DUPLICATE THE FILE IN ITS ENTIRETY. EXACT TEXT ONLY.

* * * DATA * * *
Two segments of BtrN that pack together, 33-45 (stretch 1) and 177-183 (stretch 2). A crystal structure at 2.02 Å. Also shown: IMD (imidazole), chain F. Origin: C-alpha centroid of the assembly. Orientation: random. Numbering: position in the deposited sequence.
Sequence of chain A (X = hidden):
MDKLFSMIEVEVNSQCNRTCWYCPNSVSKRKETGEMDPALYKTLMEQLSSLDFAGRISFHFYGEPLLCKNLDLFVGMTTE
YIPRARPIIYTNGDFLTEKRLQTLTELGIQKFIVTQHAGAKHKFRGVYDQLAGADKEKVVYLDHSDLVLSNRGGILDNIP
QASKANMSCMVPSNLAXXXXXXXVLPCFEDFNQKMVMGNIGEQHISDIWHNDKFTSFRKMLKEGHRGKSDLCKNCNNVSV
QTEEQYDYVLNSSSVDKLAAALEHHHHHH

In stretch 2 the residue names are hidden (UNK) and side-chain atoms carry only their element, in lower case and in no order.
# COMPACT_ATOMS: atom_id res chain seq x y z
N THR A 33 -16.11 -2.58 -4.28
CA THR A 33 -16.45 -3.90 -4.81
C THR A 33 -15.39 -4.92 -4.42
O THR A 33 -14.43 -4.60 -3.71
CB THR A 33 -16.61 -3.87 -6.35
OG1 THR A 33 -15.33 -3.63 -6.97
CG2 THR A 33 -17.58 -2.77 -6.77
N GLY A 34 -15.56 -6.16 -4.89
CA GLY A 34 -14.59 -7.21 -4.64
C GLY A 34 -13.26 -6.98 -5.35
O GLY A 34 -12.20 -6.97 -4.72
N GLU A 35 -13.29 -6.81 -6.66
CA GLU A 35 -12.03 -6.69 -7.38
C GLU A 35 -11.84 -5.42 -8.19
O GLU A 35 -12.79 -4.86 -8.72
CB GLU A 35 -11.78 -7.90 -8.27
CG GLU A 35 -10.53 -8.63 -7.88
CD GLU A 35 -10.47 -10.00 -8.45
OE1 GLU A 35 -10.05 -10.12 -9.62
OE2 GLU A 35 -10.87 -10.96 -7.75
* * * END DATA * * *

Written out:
Two segments of BtrN that pack together, 33-45 (stretch 1) and 177-183 (stretch 2). A crystal structure at 2.02 Å. Also shown: IMD (imidazole), chain F. Origin: C-alpha centroid of the assembly. Orientation: random. Numbering: position in the deposited sequence.
Sequence of chain A (X = hidden):
MDKLFSMIEVEVNSQCNRTCWYCPNSVSKRKETGEMDPALYKTLMEQLSSLDFAGRISFHFYGEPLLCKNLDLFVGMTTE
YIPRARPIIYTNGDFLTEKRLQTLTELGIQKFIVTQHAGAKHKFRGVYDQLAGADKEKVVYLDHSDLVLSNRGGILDNIP
QASKANMSCMVPSNLAXXXXXXXVLPCFEDFNQKMVMGNIGEQHISDIWHNDKFTSFRKMLKEGHRGKSDLCKNCNNVSV
QTEEQYDYVLNSSSVDKLAAALEHHHHHH

In stretch 2 the residue names are hidden (UNK) and side-chain atoms carry only their element, in lower case and in no order.
# COMPACT_ATOMS: atom_id res chain seq x y z
N THR A 33 -16.11 -2.58 -4.28
CA THR A 33 -16.45 -3.90 -4.81
C THR A 33 -15.39 -4.92 -4.42
O THR A 33 -14.43 -4.60 -3.71
CB THR A 33 -16.61 -3.87 -6.35
OG1 THR A 33 -15.33 -3.63 -6.97
CG2 THR A 33 -17.58 -2.77 -6.77
N GLY A 34 -15.56 -6.16 -4.89
CA GLY A 34 -14.59 -7.21 -4.64
C GLY A 34 -13.26 -6.98 -5.35
O GLY A 34 -12.20 -6.97 -4.72
N GLU A 35 -13.29 -6.81 -6.66
CA GLU A 35 -12.03 -6.69 -7.38
C GLU A 35 -11.84 -5.42 -8.19
O GLU A 35 -12.79 -4.86 -8.72
CB GLU A 35 -11.78 -7.90 -8.27
CG GLU A 35 -10.53 -8.63 -7.88
CD GLU A 35 -10.47 -10.00 -8.45
OE1 GLU A 35 -10.05 -10.12 -9.62
OE2 GLU A 35 -10.87 -10.96 -7.75